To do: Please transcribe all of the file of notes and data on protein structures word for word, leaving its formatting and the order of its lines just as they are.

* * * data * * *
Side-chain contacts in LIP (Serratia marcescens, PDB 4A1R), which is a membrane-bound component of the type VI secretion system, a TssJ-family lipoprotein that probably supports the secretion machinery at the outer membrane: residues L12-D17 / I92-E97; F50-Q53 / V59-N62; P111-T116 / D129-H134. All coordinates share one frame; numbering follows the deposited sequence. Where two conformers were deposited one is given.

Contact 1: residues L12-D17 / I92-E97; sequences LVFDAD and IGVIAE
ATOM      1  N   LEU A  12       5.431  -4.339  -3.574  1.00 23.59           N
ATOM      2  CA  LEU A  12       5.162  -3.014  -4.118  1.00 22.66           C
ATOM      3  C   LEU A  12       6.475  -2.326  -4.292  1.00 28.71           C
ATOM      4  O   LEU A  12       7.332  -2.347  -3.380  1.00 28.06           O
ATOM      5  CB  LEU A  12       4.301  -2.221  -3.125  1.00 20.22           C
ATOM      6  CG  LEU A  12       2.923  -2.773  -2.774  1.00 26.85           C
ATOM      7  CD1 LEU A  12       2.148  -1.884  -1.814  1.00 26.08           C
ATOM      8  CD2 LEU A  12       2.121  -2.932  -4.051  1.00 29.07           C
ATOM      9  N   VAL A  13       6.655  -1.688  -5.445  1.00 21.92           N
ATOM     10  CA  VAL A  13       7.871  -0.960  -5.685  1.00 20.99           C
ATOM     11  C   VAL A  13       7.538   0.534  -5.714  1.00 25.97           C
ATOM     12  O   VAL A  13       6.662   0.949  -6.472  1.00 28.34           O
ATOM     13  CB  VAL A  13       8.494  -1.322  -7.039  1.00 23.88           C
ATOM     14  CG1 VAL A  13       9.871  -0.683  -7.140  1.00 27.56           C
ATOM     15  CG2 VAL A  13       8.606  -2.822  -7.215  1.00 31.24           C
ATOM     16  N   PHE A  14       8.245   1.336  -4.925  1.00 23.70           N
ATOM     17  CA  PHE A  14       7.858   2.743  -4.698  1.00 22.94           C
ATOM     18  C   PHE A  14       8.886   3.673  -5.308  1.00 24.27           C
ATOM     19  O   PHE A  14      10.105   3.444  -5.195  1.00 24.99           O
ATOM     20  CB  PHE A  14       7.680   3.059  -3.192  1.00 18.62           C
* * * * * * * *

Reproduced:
Side-chain contacts in LIP (Serratia marcescens, PDB 4A1R), which is a membrane-bound component of the type VI secretion system, a TssJ-family lipoprotein that probably supports the secretion machinery at the outer membrane: residues L12-D17 / I92-E97; F50-Q53 / V59-N62; P111-T116 / D129-H134. All coordinates share one frame; numbering follows the deposited sequence. Where two conformers were deposited one is given.

Contact 1: residues L12-D17 / I92-E97; sequences LVFDAD and IGVIAE
ATOM      1  N   LEU A  12       5.431  -4.339  -3.574  1.00 23.59           N
ATOM      2  CA  LEU A  12       5.162  -3.014  -4.118  1.00 22.66           C
ATOM      3  C   LEU A  12       6.475  -2.326  -4.292  1.00 28.71           C
ATOM      4  O   LEU A  12       7.332  -2.347  -3.380  1.00 28.06           O
ATOM      5  CB  LEU A  12       4.301  -2.221  -3.125  1.00 20.22           C
ATOM      6  CG  LEU A  12       2.923  -2.773  -2.774  1.00 26.85           C
ATOM      7  CD1 LEU A  12       2.148  -1.884  -1.814  1.00 26.08           C
ATOM      8  CD2 LEU A  12       2.121  -2.932  -4.051  1.00 29.07           C
ATOM      9  N   VAL A  13       6.655  -1.688  -5.445  1.00 21.92           N
ATOM     10  CA  VAL A  13       7.871  -0.960  -5.685  1.00 20.99           C
ATOM     11  C   VAL A  13       7.538   0.534  -5.714  1.00 25.97           C
ATOM     12  O   VAL A  13       6.662   0.949  -6.472  1.00 28.34           O
ATOM     13  CB  VAL A  13       8.494  -1.322  -7.039  1.00 23.88           C
ATOM     14  CG1 VAL A  13       9.871  -0.683  -7.140  1.00 27.56           C
ATOM     15  CG2 VAL A  13       8.606  -2.822  -7.215  1.00 31.24           C
ATOM     16  N   PHE A  14       8.245   1.336  -4.925  1.00 23.70           N
ATOM     17  CA  PHE A  14       7.858   2.743  -4.698  1.00 22.94           C
ATOM     18  C   PHE A  14       8.886   3.673  -5.308  1.00 24.27           C
ATOM     19  O   PHE A  14      10.105   3.444  -5.195  1.00 24.99           O
ATOM     20  CB  PHE A  14       7.680   3.059  -3.192  1.00 18.62           C